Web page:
As you well know by now, I am a big nerd. Not the broken glasses and suspender-wearing kind but the learn as much about computers as I can kind. The more I learn, the more I find myself moving away from large desktop environments and window managers to the terminal. The terminal is fast, efficient, and does not hog system resources.
That being said, most of my workflow is more efficient in the terminal via a headless server. No need for a super expensive laptop, all I need is one that can connect to the server of my choice. After a bit of tweaking the environment is exactly as I like it to be. Every aspect down to the color scheme and keyboard layout.
However, over time this simple tweaking has become a healthy chunk of my time to both set up and update. New servers need all the goods, and even with all the dotfiles in place on my GitLab account I still need to take time setting everything up. Installing packages and symlinking configuration files takes more time the more I use the terminal.
Automation Through Bash Scripting
We'll cover Bash in a mini-series here soon so if you are new to you'll have a good starting point. Since I only ever use Linux, I can use these types of scripts on all my machines. As you can see on my GitLab page, I already have dotfiles for my desktop and laptop (which will merge soon) and most recently a repository for my server configuration.
This is because I have only recently gotten into heavily customizing my terminal experience to improve my productivity. I guess we can say that forcing myself to learn Vim started off the journey in its current form since that got me into editing the
.vimrc file. Add in the move to i3wm for my desktop computer, and the ball is now rolling in full force.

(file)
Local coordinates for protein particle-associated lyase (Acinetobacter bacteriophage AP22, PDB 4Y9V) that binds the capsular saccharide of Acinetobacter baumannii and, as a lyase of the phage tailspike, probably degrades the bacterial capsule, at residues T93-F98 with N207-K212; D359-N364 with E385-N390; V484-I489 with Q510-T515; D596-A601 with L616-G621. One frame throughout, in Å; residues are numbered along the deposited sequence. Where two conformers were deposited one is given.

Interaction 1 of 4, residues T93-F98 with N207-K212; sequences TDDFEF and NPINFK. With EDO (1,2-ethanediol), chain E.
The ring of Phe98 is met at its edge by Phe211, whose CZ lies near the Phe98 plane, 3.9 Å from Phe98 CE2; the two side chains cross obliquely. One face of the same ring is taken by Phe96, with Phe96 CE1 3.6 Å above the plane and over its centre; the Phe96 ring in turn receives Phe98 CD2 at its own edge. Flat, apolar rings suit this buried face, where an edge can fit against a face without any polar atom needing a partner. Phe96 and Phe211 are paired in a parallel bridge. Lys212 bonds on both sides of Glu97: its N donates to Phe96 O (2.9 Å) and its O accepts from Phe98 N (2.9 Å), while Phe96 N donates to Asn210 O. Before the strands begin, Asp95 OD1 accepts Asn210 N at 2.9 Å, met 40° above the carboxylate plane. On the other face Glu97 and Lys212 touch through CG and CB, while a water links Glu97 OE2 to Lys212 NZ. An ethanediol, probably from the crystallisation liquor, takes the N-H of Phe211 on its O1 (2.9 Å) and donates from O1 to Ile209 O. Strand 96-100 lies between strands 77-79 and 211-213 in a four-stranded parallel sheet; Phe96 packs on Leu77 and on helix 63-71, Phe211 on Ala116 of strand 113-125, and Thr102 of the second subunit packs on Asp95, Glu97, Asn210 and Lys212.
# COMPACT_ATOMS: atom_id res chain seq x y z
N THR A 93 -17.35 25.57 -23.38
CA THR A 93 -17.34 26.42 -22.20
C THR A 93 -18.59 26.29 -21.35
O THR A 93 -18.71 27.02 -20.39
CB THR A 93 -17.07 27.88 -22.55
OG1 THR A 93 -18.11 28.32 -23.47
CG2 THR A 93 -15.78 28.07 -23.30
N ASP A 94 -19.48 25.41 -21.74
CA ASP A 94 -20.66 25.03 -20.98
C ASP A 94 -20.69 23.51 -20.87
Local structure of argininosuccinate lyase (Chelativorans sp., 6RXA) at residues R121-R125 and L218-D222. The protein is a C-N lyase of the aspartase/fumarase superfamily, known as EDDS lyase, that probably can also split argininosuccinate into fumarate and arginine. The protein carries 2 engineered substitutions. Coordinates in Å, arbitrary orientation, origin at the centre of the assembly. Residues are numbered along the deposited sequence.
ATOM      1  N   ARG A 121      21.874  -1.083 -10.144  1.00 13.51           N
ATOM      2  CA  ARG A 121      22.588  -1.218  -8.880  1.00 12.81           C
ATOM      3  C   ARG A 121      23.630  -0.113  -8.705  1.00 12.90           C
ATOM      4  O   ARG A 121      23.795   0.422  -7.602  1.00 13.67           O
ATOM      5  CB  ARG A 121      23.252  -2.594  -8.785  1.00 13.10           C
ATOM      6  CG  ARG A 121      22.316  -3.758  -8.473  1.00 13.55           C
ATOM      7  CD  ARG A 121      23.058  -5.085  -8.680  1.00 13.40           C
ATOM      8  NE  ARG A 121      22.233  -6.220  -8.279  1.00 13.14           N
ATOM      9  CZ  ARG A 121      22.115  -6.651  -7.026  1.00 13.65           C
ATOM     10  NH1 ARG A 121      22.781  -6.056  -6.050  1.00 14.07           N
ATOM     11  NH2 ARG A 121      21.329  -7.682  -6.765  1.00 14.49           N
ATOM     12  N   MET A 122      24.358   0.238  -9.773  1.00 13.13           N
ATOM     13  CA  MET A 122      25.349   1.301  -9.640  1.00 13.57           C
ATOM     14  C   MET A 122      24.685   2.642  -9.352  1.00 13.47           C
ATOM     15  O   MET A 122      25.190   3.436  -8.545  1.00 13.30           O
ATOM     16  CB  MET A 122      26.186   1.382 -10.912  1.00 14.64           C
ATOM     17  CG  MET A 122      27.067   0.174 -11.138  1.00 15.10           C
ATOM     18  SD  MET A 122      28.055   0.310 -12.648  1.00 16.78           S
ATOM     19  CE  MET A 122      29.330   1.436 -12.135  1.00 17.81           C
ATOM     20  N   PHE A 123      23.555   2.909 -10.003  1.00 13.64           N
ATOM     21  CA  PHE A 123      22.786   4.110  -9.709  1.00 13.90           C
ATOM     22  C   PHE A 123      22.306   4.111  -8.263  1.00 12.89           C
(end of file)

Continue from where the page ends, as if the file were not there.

This bash script is still in the works, so there are only a few lines I am able to share with you, but I think it will get your gears turning. Having the mindset to automate as much of my computing life as possible saves a lot of time. With this time saved, I am able to blog, read more Linux books, and have a life.
JK, I have no life...
Parts of my script
if [[ ! -d ~/.config/nvim/colors/ ]]; then mkdir ~/.config/nvim/colors/ fi
Here I tell the script that if the directory
~/.config/nvim/colors/ does not exist then create the directory by running
mkdir ~/.config/nvim/colors/. Then I do it again for the
if [[ ! -f ~/.bashrc ]]; then touch ~/.bashrc fi
The reason why I have the script create these files and directories (and more as I flesh this out) is to make sure the needed information is there for the symlinks I automate at the end of the bash script. After this I have the script add two lines to the end of the
echo "alias vim='nvim'" >> .bashrc echo "alias tmux='tmux -2'" >> .bashrc source ~/.bashrc
These lines may be replaced with a symlink to a completed
.bashrc file as I tweak the script because as I add more to the server's
.bashrc it could make the script a bit messy. The next section I have so far is to install git and pull down a Vim, plugin manager.
sudo apt install git git clone https://github.com/VundleVim/Vundle.vim.git ~/.config/nvim/bundle/Vundle.vim
I plan to have the script check the distribution of Linux before installing git so that I do not have to edit this file between servers running Ubuntu and Arch. Then we have the symlinks:
ln -sf ~/dotfiles/vim/colors/molokai.vim ~/.config/nvim/colors/molokai.vim ln -sf ~/dotfiles/vimrc.main ~/.config/nvim/init.vim ln -sf ~/dotfiles/tmuxConfig.main ~/.tmux.conf
A symlink tells the computer to use the first file in each line and make the second file link back to the first. This is handy when customizing the configuration files for many programs. Instead of having to edit them every time by hand we can have a master copy to edit and tweak over time.
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